Satisfaction was higher in our February survey when 53 percent of adults and 48 percent of likely voters were satisfied with democracy in America. Today, half of Democrats and about four in ten independents are satisfied, compared to about one in five Republicans. Notably, four in ten Republicans are not at all satisfied. In addition to the lack of satisfaction with the way democracy is working, Californians are divided about whether Americans of different political positions can still come together and work out their differences.
Forty-nine percent are optimistic, while 46 percent are pessimistic. Today, in a rare moment of bipartisan agreement, about four in ten Democrats, Republicans, and independents are optimistic that Americans of different political views will be able to come together. Notably, in , half or more across parties, regions, and demographic groups were optimistic. Today, about eight in ten Democrats—compared to about half of independents and about one in ten Republicans—approve of Governor Newsom.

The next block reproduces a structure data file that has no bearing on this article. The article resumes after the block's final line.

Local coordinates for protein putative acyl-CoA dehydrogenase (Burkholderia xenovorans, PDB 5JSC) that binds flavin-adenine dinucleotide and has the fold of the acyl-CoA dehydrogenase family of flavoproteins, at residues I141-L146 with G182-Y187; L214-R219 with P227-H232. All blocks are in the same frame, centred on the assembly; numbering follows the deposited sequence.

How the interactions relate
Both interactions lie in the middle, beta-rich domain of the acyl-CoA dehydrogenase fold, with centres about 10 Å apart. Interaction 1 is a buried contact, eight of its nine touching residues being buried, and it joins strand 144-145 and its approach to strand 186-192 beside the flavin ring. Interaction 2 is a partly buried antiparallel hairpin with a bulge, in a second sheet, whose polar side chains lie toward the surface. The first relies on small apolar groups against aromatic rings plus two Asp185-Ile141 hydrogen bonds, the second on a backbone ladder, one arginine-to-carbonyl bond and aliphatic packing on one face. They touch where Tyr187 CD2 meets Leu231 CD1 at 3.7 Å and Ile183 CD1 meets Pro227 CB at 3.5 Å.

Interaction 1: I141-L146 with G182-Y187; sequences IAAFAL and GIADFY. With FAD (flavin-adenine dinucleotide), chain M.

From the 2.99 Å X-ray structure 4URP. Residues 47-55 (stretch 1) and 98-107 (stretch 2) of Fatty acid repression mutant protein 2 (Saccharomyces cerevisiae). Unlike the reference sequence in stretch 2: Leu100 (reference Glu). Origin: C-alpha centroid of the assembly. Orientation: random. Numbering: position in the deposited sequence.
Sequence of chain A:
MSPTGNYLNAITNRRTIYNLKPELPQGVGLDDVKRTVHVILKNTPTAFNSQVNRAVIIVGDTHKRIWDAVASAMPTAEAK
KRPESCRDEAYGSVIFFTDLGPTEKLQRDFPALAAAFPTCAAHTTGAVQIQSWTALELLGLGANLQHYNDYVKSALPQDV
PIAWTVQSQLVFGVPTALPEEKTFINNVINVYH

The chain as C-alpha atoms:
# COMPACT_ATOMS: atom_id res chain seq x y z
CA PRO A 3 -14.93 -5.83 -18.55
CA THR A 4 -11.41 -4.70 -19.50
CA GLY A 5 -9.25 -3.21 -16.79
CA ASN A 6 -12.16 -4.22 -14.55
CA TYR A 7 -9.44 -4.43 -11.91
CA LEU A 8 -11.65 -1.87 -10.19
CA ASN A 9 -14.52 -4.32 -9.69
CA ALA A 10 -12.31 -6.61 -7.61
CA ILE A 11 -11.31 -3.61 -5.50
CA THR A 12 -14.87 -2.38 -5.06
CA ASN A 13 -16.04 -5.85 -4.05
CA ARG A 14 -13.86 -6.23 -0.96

Across demographic groups, about half or more approve of how Governor Newsom is handling his job. Approval of Congress among adults has been below 40 percent for all of after seeing a brief run above 40 percent for all of Democrats are far more likely than Republicans to approve of Congress. Fewer than half across regions and demographic groups approve of Congress. Approval in March was at 44 percent for adults and 39 percent for likely voters.